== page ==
By Susan Ciancio
During his homily at Mass Saturday night, our priest told an inspirational story about a seven-year-old little boy, and when he had finished, there weren’t a lot of dry eyes in the church.
A few years ago, this little boy was at a church camp and won a silver medal in a soccer competition. He was bursting with pride and wore that medal the entire rest of the week. After the camp was over and the campers had left, one of the counselors cleaning up the cabins saw a note from the little boy. It simply said that he had left his medal in the chapel. Thinking he accidentally forgot it and didn’t have time to retrieve it, the counselor thought that she would go get it and mail it to him. She got to the chapel and began looking on all the pews, on the floor, on the table in the back, etc., but she couldn’t find it. Then she spotted a few chairs stacked up at the foot of the crucifix. She looked upward to the corpus of Christ, and there she saw the silver medal around the neck of our Lord.
That little boy knew that the gifts he had were all given to him by God. And so it was really God who deserved the medal.
What a powerful story! Imagine the insight that this little boy had that compelled him to be thankful for his gifts and give all the glory to God.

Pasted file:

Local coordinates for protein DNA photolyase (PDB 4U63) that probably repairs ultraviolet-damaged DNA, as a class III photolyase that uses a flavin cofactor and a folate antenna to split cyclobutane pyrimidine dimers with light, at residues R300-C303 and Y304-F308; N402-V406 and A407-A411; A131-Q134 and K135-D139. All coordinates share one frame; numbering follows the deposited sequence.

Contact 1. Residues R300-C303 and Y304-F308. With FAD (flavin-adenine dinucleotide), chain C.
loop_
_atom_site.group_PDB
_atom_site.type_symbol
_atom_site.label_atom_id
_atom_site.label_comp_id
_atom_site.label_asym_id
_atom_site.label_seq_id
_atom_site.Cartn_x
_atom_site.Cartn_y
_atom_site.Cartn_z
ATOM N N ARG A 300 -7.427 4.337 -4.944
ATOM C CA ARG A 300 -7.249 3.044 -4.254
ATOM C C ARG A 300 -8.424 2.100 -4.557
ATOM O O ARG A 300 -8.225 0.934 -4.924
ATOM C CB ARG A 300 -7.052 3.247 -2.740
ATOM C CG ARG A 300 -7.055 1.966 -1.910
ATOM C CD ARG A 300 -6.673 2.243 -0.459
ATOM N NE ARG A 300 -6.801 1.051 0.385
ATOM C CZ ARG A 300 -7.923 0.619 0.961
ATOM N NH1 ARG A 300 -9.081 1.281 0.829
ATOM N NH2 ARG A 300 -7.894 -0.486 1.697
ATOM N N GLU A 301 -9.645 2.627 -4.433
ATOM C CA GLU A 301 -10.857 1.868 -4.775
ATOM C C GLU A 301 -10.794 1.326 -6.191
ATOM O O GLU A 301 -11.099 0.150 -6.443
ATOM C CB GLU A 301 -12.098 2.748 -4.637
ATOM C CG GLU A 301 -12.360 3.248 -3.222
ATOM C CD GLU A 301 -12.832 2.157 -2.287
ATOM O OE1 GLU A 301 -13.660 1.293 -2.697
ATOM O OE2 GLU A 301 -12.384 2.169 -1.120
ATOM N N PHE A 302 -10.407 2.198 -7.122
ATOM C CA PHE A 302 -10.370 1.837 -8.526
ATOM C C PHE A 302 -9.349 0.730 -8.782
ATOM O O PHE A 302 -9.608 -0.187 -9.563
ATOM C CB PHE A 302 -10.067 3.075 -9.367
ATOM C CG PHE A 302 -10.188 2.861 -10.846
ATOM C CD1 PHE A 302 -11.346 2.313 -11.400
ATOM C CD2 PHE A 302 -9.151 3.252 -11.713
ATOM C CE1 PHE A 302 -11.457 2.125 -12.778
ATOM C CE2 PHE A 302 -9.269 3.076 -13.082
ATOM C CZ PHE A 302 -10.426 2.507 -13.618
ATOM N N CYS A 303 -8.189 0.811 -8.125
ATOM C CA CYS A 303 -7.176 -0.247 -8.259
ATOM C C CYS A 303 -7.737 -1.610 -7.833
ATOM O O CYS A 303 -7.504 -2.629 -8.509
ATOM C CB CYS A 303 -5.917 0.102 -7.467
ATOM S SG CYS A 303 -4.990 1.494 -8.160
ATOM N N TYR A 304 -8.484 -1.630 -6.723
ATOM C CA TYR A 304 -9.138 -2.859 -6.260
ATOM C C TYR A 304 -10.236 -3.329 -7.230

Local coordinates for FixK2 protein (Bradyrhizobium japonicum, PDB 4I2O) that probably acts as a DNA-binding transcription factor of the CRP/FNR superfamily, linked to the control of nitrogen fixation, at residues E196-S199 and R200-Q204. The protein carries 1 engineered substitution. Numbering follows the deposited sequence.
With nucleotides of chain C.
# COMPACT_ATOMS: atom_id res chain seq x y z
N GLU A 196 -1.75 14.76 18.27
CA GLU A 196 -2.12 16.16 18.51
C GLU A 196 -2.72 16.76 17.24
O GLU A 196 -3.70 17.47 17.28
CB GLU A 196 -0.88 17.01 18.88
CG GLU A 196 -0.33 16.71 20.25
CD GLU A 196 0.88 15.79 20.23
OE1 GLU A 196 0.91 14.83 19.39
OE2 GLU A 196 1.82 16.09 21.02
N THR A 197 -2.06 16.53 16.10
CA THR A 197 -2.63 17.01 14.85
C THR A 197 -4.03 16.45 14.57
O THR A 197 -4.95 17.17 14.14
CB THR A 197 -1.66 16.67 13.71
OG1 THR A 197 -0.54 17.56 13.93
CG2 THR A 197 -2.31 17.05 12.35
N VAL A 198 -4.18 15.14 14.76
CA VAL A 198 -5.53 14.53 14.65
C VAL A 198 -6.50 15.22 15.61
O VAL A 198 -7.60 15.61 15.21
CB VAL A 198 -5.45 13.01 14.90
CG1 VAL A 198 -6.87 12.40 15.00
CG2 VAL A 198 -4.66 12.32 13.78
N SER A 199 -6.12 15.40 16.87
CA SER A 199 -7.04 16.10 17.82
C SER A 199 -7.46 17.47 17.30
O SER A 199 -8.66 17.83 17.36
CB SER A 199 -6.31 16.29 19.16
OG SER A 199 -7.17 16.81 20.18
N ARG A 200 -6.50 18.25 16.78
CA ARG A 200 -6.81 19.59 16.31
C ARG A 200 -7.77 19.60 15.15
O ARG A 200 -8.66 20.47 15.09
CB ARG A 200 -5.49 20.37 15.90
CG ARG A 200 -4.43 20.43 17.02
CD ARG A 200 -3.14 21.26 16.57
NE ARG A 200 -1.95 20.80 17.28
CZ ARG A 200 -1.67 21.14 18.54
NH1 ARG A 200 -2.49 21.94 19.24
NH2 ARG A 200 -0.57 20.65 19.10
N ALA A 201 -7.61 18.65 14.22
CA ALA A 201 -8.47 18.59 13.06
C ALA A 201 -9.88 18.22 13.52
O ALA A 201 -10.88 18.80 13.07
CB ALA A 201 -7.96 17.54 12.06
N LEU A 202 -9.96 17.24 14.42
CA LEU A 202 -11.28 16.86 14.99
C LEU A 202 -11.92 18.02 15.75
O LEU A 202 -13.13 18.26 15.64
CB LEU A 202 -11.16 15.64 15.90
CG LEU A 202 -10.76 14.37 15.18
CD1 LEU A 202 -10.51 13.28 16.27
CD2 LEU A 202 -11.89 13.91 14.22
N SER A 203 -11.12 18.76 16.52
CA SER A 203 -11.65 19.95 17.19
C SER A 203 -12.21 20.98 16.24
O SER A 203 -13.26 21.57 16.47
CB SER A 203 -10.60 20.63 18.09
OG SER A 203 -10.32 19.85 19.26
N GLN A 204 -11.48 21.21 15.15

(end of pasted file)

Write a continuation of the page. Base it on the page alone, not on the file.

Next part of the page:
We can learn a lot from him.
Everything we have and everything we do comes from Christ. Every blessing we have, every success we have, every ounce of riches, every baby saved, and every mind opened to Christ. It all belongs to Him.
Through us, God works. And when we effect change, save a life, or teach a child, all the glory should go to God. We must remain humble, never seeking accolades or glory for ourselves and never preening our own feathers when we succeed, but acknowledging that all that we have is a gift from God.
And some day, God is going to ask us what we did with the gifts He gave us. He’s going to want to know if we used the oratory skills He gave us to speak against injustices like abortion, euthanasia, and all forms of indignity against human beings. He’s going to ask if we used the writing skills He gave us to influence others, reaching people far and wide to teach about Him. He’s going to ask if we took care of the children He gave us—the greatest gifts in the world—and taught them to be faithful adults. He’s going to ask what we did with our knowledge, with our faith, and with our sense of right and wrong. Did we use them to teach others? Or did we bury them and hide them away, afraid we’d be called names, afraid people would make fun of us, and afraid to stand up for Christ and the Church?
Christ died on the cross for us so that someday we could be united with Him. Yet sometimes we struggle to reach Him. We put ourselves first. We forget to sacrifice. We forget to pray. We choose what’s fun over what is right. And we lose sight of what’s truly important. So let us make a promise to Him that, even though we may stumble and fall sometimes, we will continue to stack the chairs and continue the climb until we reach Him and give Him the glory He deserves.